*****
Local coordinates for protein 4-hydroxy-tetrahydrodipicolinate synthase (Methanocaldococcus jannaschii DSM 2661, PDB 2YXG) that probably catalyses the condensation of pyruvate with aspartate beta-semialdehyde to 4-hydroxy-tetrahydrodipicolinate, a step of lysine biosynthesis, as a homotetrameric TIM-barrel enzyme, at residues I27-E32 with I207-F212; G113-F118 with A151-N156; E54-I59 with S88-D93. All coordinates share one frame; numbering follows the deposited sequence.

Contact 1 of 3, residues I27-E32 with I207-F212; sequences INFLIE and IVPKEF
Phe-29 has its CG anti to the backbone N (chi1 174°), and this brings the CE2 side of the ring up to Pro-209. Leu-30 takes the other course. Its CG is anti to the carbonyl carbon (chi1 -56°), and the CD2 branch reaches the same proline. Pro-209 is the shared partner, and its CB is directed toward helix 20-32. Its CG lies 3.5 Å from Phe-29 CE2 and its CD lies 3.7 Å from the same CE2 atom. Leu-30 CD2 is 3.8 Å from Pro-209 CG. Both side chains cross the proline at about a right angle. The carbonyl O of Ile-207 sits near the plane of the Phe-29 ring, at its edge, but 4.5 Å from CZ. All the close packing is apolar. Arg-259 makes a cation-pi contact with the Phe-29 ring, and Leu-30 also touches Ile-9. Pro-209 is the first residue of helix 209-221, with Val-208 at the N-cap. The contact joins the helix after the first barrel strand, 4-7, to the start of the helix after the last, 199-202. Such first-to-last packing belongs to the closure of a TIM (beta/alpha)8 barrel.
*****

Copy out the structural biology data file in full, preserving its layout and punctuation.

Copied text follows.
Local coordinates for protein 4-hydroxy-tetrahydrodipicolinate synthase (Methanocaldococcus jannaschii DSM 2661, PDB 2YXG) that probably catalyses the condensation of pyruvate with aspartate beta-semialdehyde to 4-hydroxy-tetrahydrodipicolinate, a step of lysine biosynthesis, as a homotetrameric TIM-barrel enzyme, at residues I27-E32 with I207-F212; G113-F118 with A151-N156; E54-I59 with S88-D93. All coordinates share one frame; numbering follows the deposited sequence.

Contact 1 of 3, residues I27-E32 with I207-F212; sequences INFLIE and IVPKEF
Phe-29 has its CG anti to the backbone N (chi1 174°), and this brings the CE2 side of the ring up to Pro-209. Leu-30 takes the other course. Its CG is anti to the carbonyl carbon (chi1 -56°), and the CD2 branch reaches the same proline. Pro-209 is the shared partner, and its CB is directed toward helix 20-32. Its CG lies 3.5 Å from Phe-29 CE2 and its CD lies 3.7 Å from the same CE2 atom. Leu-30 CD2 is 3.8 Å from Pro-209 CG. Both side chains cross the proline at about a right angle. The carbonyl O of Ile-207 sits near the plane of the Phe-29 ring, at its edge, but 4.5 Å from CZ. All the close packing is apolar. Arg-259 makes a cation-pi contact with the Phe-29 ring, and Leu-30 also touches Ile-9. Pro-209 is the first residue of helix 209-221, with Val-208 at the N-cap. The contact joins the helix after the first barrel strand, 4-7, to the start of the helix after the last, 199-202. Such first-to-last packing belongs to the closure of a TIM (beta/alpha)8 barrel.